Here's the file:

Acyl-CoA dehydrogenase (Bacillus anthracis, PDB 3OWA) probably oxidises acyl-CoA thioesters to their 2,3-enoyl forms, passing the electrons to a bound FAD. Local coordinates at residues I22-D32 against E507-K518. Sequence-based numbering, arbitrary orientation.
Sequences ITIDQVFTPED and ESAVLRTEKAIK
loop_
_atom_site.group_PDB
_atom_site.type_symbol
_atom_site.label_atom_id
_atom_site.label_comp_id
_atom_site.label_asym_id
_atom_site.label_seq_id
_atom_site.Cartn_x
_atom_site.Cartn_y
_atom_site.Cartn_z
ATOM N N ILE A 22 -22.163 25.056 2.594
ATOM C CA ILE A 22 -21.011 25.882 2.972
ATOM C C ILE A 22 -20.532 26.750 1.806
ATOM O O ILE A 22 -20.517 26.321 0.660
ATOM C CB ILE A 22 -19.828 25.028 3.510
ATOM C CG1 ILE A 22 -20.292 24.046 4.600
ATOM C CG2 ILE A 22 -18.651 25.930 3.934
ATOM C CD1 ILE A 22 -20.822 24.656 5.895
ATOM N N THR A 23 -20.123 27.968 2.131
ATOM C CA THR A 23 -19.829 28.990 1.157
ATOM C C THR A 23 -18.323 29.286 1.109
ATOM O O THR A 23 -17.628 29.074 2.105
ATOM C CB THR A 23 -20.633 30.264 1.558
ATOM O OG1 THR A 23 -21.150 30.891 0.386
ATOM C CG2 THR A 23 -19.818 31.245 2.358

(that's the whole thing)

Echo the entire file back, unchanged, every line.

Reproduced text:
Acyl-CoA dehydrogenase (Bacillus anthracis, PDB 3OWA) probably oxidises acyl-CoA thioesters to their 2,3-enoyl forms, passing the electrons to a bound FAD. Local coordinates at residues I22-D32 against E507-K518. Sequence-based numbering, arbitrary orientation.
Sequences ITIDQVFTPED and ESAVLRTEKAIK
loop_
_atom_site.group_PDB
_atom_site.type_symbol
_atom_site.label_atom_id
_atom_site.label_comp_id
_atom_site.label_asym_id
_atom_site.label_seq_id
_atom_site.Cartn_x
_atom_site.Cartn_y
_atom_site.Cartn_z
ATOM N N ILE A 22 -22.163 25.056 2.594
ATOM C CA ILE A 22 -21.011 25.882 2.972
ATOM C C ILE A 22 -20.532 26.750 1.806
ATOM O O ILE A 22 -20.517 26.321 0.660
ATOM C CB ILE A 22 -19.828 25.028 3.510
ATOM C CG1 ILE A 22 -20.292 24.046 4.600
ATOM C CG2 ILE A 22 -18.651 25.930 3.934
ATOM C CD1 ILE A 22 -20.822 24.656 5.895
ATOM N N THR A 23 -20.123 27.968 2.131
ATOM C CA THR A 23 -19.829 28.990 1.157
ATOM C C THR A 23 -18.323 29.286 1.109
ATOM O O THR A 23 -17.628 29.074 2.105
ATOM C CB THR A 23 -20.633 30.264 1.558
ATOM O OG1 THR A 23 -21.150 30.891 0.386
ATOM C CG2 THR A 23 -19.818 31.245 2.358